Despite a federal criminal investigation of its alleged role in helping wealthy Americans hide billions of dollars from the IRS, Swiss bank UBS returned this year as the main sponsor of one of the great gatherings of the super-rich, the Art Basel exhibition in Miami.
"We are very happy about their support," said Art Basel Communications Manager Maike Cruse. "They have been very faithful partners to us," she said.
At the festival's swanky grand opening, champagne flowed and celebrities mingled in the Miami Beach convention hall packed with multi-million dollar works of art .
"This is the Dom Perignon of the art world," said Art Basel spokesperson Bob Goodman. Art dealers and collectors were closely watching prices to see if bad economic times would take their toll on a gathering some claimed was "recession proof." A painting by the Belgian surrealist Rene Magritte was on sale for $11.5 million.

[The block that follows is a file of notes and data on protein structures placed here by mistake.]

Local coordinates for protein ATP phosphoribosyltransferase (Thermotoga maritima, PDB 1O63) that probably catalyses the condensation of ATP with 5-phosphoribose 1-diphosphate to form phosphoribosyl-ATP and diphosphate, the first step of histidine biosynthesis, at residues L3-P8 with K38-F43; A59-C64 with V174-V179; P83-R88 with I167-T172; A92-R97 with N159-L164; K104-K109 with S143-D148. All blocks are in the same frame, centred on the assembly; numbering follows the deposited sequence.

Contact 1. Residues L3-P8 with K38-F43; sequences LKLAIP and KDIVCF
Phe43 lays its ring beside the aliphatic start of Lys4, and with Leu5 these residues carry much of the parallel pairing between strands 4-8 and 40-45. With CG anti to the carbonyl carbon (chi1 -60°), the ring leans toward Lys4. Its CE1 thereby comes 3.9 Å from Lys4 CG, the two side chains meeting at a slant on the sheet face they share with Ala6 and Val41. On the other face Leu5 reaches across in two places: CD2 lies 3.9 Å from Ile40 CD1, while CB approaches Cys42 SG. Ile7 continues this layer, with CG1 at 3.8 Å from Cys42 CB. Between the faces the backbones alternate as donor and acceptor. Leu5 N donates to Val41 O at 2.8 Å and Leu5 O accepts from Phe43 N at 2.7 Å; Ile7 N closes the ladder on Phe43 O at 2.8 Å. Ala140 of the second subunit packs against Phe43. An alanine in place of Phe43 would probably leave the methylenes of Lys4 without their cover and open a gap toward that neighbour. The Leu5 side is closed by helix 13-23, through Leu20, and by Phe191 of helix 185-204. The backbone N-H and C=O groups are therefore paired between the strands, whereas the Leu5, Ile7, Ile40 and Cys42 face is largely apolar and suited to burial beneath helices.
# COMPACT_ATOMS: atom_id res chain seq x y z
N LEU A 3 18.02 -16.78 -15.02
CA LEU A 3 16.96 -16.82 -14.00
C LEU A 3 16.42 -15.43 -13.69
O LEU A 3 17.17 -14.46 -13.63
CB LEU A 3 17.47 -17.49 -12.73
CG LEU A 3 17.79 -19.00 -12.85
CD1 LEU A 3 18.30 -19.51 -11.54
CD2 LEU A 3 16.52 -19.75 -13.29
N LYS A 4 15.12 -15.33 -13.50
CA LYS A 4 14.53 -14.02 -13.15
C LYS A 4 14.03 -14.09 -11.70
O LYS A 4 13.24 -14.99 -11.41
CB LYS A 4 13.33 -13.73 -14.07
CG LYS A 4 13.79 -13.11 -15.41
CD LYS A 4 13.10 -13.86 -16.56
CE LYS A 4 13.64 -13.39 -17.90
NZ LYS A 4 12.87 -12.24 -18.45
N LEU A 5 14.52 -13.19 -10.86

The show opened one month after a federal grand jury in Florida indicted the head of UBS's worldwide wealth management business, Raoul Weil, for his alleged role in helping thousands of Americans hide their money in secret accounts set up by UBS. Weil, based at UBS headquarters in Zurich, has relinqueshed his role at UBS.
According to the indictment, UBS bankers "solicited new business from existing and prospective United States clients at Art Basel Miami Beach."
"They sent their salespeople here. They have encrypted computers. They smuggled assets out of the country to help those people conceal what they should have paid the IRS," said Jack Blum, a Washington tax lawyer and consultant to the IRS. "So the question is, why should a bank like that be allowed to continue in business?" said Blum of UBS.
The senior UBS executive in Miami Beach declined to talk with ABC News about the criminal investigation of his bank. "I'm here to talk about art, not about investigations, thank you very much," said James price, co-head of the UBS Wealth Management Advisor Group in the U.S.
The bank says it no longer accepts U.S. money in secret accounts and is cooperating with federal officials.
Federal prosecutors paint a different picture, saying the bank has yet to turn over the names of an estimated 20,000 wealthy Americans for whom UBS set up secret off-shore accounts. The bank says it has provided the names to the Swiss government, which must decide whether to provide the names to U.S. investigators.
"Supporting the arts doesn't make up for billion dollars plus in lost U.S. revenue," said Blum.